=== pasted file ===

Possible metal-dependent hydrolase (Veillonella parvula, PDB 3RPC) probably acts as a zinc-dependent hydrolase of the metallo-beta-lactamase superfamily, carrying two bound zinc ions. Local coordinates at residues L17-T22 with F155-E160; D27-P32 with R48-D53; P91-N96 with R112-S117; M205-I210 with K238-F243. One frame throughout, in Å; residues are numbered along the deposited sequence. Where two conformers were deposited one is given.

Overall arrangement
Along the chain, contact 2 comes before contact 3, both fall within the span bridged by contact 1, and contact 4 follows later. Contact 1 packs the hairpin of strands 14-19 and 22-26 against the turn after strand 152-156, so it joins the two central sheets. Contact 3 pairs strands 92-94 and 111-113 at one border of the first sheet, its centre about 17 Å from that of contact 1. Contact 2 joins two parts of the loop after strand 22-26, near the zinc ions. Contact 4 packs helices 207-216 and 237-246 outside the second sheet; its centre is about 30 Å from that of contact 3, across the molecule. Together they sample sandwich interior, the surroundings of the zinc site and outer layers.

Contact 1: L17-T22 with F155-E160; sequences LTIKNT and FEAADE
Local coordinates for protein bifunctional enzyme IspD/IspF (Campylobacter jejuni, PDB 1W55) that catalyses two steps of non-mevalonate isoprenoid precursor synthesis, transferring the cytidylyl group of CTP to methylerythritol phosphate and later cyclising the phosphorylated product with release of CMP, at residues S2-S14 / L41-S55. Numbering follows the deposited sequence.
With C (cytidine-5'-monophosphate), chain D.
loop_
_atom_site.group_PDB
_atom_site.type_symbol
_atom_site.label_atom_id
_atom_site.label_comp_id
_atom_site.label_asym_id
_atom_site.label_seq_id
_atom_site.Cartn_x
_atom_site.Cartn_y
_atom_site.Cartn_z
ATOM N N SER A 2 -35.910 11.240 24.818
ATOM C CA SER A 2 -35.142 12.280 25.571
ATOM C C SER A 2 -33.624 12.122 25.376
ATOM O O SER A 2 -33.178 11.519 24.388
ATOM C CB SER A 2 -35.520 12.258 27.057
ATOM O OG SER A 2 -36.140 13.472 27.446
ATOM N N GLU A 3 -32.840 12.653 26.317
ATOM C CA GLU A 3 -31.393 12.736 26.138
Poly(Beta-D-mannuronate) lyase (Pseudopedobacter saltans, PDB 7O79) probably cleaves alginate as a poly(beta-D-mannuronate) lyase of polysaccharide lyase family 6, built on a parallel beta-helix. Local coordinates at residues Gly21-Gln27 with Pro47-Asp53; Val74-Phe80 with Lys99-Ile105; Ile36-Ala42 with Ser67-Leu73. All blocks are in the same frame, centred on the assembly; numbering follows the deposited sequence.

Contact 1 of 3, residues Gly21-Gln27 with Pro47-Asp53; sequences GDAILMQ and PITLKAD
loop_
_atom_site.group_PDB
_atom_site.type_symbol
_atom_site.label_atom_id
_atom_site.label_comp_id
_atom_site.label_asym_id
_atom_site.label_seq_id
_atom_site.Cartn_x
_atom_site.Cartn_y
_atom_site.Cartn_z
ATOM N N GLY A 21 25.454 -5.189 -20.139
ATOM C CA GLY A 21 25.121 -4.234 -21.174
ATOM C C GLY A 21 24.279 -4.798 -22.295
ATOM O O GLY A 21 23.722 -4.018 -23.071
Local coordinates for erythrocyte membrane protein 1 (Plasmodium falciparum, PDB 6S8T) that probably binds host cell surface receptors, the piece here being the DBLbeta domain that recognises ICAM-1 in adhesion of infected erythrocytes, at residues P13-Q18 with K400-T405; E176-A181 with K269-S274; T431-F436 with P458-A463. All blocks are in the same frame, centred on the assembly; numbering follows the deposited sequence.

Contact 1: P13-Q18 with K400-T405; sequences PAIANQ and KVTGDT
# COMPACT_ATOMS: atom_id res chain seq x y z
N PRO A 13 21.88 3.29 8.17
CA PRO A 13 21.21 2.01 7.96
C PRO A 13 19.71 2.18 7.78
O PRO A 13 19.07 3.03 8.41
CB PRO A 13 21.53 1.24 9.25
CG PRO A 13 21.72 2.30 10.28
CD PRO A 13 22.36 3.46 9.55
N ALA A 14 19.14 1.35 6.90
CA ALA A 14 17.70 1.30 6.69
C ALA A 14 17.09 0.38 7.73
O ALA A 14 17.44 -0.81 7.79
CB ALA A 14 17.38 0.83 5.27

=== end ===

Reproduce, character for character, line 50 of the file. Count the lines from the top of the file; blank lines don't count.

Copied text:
CD PRO A 13 22.36 3.46 9.55